Last Updated on January 28, 2024 by Carrie Stephens
All parts of the strawberry, including the leaves, flowers, tops, and seeds, are parrot-safe. Despite the sweet flavor, strawberries are lower in natural sugars than most other fruits.
Strawberries contain antioxidants, fiber, vitamin C, calcium, potassium, folate, magnesium, and iron. These are beneficial in reducing cholesterol, blood pressure, inflammation, and oxidative stress.
Wash each piece of fruit, rejecting any with soft spots or mold growth. Offer parrots up to 2 to 3 servings of strawberries per week and only 1 to 4 at a time, perhaps as part of a delicious fruit medley.
Feeding Parrots Strawberries
Strawberries (Fragaria × ananassa) are a favorite fruit. They’re relatively small and soft, so they don’t represent a choking hazard. You can offer strawberries to parrots whole, sliced, or chopped up.
Cutting strawberries into small pieces can create the illusion of more food. This can be helpful if you have a particularly greedy pet parrot that doesn’t know when it has eaten enough.
These sweet-tasting and juicy berries appeal to a parrot’s sense of taste and smell. They’re suitable for parrots because they contain no/minimal sodium, fat, sugar, and bad cholesterol.
Health Benefits of Strawberries
The benefits of giving strawberries to parrots include:
- Fiber for healthy digestion and digestive transit, helping to prevent constipation.
- Vitamin C (ascorbic acid) for a robust immune system.
- Vitamin B9 (folate) for the formation and replacement of old red blood cells.
- Vitamin K for blood coagulation and healing from wounds/cuts.
- Antioxidants. According to Advances in Nutrition, anthocyanins are correlated to blood sugar regulation (diabetes prevention), lower cholesterol levels, and reduced inflammation.
- Strawberries control the release of insulin, resulting in sustained blood sugar levels. They have a low glycaemic index (GI) of 41, which can assist with satiety and weight control.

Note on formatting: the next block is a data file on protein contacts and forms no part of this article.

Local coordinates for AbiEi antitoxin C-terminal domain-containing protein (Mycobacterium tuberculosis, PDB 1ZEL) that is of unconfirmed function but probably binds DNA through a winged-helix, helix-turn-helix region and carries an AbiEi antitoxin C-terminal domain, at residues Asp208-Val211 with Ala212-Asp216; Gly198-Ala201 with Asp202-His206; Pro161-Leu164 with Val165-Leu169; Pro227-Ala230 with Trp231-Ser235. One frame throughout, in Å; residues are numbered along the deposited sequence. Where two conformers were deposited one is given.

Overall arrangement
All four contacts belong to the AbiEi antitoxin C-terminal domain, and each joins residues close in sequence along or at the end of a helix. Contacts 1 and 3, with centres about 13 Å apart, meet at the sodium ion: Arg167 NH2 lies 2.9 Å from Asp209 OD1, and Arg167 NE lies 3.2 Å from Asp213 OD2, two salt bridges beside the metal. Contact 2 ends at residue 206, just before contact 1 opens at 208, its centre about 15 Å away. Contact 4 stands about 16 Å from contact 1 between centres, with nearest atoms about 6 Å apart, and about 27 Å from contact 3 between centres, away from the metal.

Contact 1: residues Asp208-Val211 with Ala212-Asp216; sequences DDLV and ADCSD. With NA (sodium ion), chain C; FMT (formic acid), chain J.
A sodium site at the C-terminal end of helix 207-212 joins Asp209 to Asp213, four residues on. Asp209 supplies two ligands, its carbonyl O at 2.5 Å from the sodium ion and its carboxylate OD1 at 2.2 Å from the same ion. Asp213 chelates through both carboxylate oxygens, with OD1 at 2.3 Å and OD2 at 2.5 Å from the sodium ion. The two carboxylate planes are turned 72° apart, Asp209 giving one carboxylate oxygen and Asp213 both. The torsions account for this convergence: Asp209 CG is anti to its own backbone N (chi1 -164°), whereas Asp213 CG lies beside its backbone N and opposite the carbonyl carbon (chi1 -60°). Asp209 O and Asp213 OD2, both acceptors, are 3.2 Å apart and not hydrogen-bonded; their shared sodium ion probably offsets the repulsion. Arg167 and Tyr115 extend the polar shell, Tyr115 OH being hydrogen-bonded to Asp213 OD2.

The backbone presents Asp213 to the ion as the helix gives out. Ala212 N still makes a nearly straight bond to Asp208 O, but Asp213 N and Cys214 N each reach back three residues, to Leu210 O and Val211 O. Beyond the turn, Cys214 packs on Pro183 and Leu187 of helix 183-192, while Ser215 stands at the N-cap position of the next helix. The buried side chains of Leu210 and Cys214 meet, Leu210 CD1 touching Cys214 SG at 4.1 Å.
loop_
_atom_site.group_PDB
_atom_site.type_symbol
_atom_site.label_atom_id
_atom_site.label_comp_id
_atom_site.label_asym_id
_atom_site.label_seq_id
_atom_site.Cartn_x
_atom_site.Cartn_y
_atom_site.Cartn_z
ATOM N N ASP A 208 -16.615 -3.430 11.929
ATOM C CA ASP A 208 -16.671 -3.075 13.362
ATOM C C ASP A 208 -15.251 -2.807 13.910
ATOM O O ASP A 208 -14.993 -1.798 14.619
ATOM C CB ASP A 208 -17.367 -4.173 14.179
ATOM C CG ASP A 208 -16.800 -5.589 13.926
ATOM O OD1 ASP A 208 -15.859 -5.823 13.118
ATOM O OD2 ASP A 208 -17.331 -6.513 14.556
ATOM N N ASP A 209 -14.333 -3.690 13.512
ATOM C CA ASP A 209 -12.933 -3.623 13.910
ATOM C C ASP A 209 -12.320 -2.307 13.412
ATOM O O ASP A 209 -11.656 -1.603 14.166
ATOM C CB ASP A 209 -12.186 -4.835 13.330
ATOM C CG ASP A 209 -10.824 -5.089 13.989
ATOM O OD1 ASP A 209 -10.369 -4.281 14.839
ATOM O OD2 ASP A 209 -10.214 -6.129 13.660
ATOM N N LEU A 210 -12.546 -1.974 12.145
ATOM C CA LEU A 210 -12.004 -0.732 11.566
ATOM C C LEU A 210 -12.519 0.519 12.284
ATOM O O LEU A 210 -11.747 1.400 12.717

There are no adverse side effects of feeding parrots strawberries in moderation. Excessive strawberry consumption can result in stomach upset, bloating, gassiness, and runny stools.
How To Feed Strawberries To Parrots
There are many ways to feed strawberries to parrots, whether fresh, frozen, dehydrated, or through strawberry-flavored products like jelly.
Ripe vs. Unripe Strawberries
If strawberries are white or green at the top/bottom, they need more time to ripen fully.
Underripe (green or white strawberries) retain some nutritional benefits. Unfortunately, unripened strawberries contain less anthocyanin, the antioxidant that gives strawberries their bright red color.
The bitter or astringent taste makes unripe berries unappealing, meaning most parrots won’t partake.
Fresh, organic strawberries are the healthiest way to introduce a new fruit to a parrot’s diet. Of course, you shouldn’t feed parrots strawberries that are turning bad or have gone rotten.
Bad strawberries have the following warning signs:
- White, brown, or black discoloration.
- Soft and mushy areas.
- Yellowing and crinkly leaves.
- Acrid aroma.
You can hand-feed a whole strawberry or slice it up and serve it in a dish.
Parrots drop their food, so handing each berry over is recommended if you don’t want strawberry residue everywhere. This minimizes the risk of rotting fruit (fungal spores) and bacterial microbes.
If you feed a parrot strawberries in a dish, remove them once it has lost interest.